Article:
Has anyone ever made a study of the influence of London fog and air pollution on the evolution of modern English painting? Remember the once-famous lines from T.S. Eliot’s “The Love Song of J. Alfred Prufrock”?
The yellow fog that rubs its back upon the window-panes,
The yellow smoke that rubs its muzzle on the window-panes,
Licked its tongue into the corners of the evening,
Lingered upon the pools that stand in drains,
Let fall upon its back the soot that falls from chimneys,
Slipped by the terrace, made a sudden leap,
And seeing that it was a soft October night,
Curled once about the house, and fell asleep.
That was published in 1917. Five years later, when Eliot published The Waste Land , he returned to the subject: ” Unreal City, / Under the brown fog of a winter dawn,” and so on. Earlier, in his essay “London” (1888), Henry James brilliantly recalled this atmosphere of fog and grime, and the early pages of The Princess Casamassima (1886) are permeated by the same imagery. Dickens, too, is full of it, including an unforgettable passage on “mud and fog” that I once saw used on a personalized license plate on a station wagon on the Maine coast, where in certain seasons of the year mud and fog are also a familiar presence.
Among English painters, Walter Richard Sickert (1860-1942) seemed at times to have derived his entire palette from this atmosphere of fog, mud and grime and made something very poetic out of it. There is a good example of late Sickert–his painting of Sir Thomas Beecham Conducting (circa1935)–in the current Making Choices exhibition at the Museum of Modern Art. Also on view at the moment are shows devoted to two highly esteemed English painters of the older generation–Leon Kossoff (born 1926) and Lucian Freud (born 1922)–whose palettes seem similarly compounded of mud and fog.
Mr. Kossoff’s work, which is not as familiar to New Yorkers as Mr. Freud’s, is currently the subject of two exhibitions: paintings and drawings at the Mitchell-Innes & Nash Gallery, and prints based on the paintings of Nicolas Poussin at the Metropolitan Museum of Art. We are thus being offered an opportunity to “discover” a talent that many well-informed people in London believe to be of major importance. Kossoff’s is an Expressionist talent, especially in the paintings, where, with both indoor and outdoor London subjects, the world is seen to be in a constant state of emotional turbulence.
It is the kind of turbulence that has more to do with an impatient overloaded paintbrush than with anything inherent in the artist’s subjects, which range from portrait heads and nude models in the studio to crowd scenes outside the King’s Cross railway station. Whatever his subjects may be and whatever the season, Mr. Kossoff’s heavily painted pictures do indeed give us glimpses of an “Unreal City,/ Under the brown fog of a winter dawn.” To support such overloads of pigment, the artist paints on boards, which are heavily encrusted to their very edges. Yet, for all of this painterly turbulence, Mr. Kossoff is a rather genteel, well-mannered Expressionist whose paintings pose no threat to established taste.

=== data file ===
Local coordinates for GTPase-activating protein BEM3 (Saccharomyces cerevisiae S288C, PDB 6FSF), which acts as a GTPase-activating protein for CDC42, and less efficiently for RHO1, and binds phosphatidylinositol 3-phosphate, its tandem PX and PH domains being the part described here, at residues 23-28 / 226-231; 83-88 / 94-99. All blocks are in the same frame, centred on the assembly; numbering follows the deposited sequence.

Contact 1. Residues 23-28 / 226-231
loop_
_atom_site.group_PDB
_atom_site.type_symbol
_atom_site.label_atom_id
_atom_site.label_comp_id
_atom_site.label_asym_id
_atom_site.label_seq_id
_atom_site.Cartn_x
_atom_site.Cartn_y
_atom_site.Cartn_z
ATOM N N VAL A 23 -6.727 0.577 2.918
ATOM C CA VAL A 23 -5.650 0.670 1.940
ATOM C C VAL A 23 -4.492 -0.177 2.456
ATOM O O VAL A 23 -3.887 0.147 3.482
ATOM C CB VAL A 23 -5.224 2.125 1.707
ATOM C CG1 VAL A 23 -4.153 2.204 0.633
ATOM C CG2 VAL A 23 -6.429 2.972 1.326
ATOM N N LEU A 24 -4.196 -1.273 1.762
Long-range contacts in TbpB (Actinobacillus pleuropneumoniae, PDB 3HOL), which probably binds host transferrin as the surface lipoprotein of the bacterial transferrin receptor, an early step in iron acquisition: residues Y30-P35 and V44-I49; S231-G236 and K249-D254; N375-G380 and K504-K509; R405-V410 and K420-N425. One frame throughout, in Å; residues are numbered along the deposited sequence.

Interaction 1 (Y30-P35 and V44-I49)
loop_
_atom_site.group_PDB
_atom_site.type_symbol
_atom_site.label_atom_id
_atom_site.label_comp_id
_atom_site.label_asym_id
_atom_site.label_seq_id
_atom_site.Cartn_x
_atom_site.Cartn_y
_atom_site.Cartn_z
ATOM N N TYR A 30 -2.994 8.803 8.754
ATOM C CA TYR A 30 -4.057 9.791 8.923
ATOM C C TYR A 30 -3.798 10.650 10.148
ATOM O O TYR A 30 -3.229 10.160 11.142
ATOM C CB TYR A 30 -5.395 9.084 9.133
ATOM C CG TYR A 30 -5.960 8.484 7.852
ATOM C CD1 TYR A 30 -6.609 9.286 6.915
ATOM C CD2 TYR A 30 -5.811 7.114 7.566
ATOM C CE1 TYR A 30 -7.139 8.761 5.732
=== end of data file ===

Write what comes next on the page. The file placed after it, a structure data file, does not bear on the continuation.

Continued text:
The drawings in the Mitchell-Innes & Nash show, mainly executed in charcoal and pastel, are far more interesting, especially the portrait heads. The physicality of the artist’s subjects has an impact in the drawings that is entirely missing–or lost–in the presence of all that paint, under the pressure of which every subject suffers an irreversible meltdown.
The show at the Met, which is called After Nicolas Poussin: New Etchings by Leon Kossoff , is a curiosity of another sort. We are invited to think of it as “a visual dialogue” between “an artist of turbulent Expressionistic paintings of daily life” and “the restrained, learned classicism of Poussin’s mythological and religious scenes,” but it strikes me as more of a monologue. For there isn’t much left of Poussin’s classicism in Mr. Kossoff’s response to it. Subjects like The Triumph of Pan , The Rape of the Sabines and Bacchanal Before a Herm are simply beyond the range of Mr. Kossoff’s imaginative affinities. Some of the female figures in the etchings based on Poussin’s Bacchanal Before a Herm bear a distressing resemblance to Abraham Walkowitz’s drawings of Isadora Duncan, and the etchings based on The Rape of the Sabines reduce that classic subject to the level of a Woodstock love-in when they do not remind us of those crowd scenes at King’s Cross. It may be that, like certain wines, Mr. Kossoff’s work doesn’t travel well. In London, after all, he remains a much admired figure.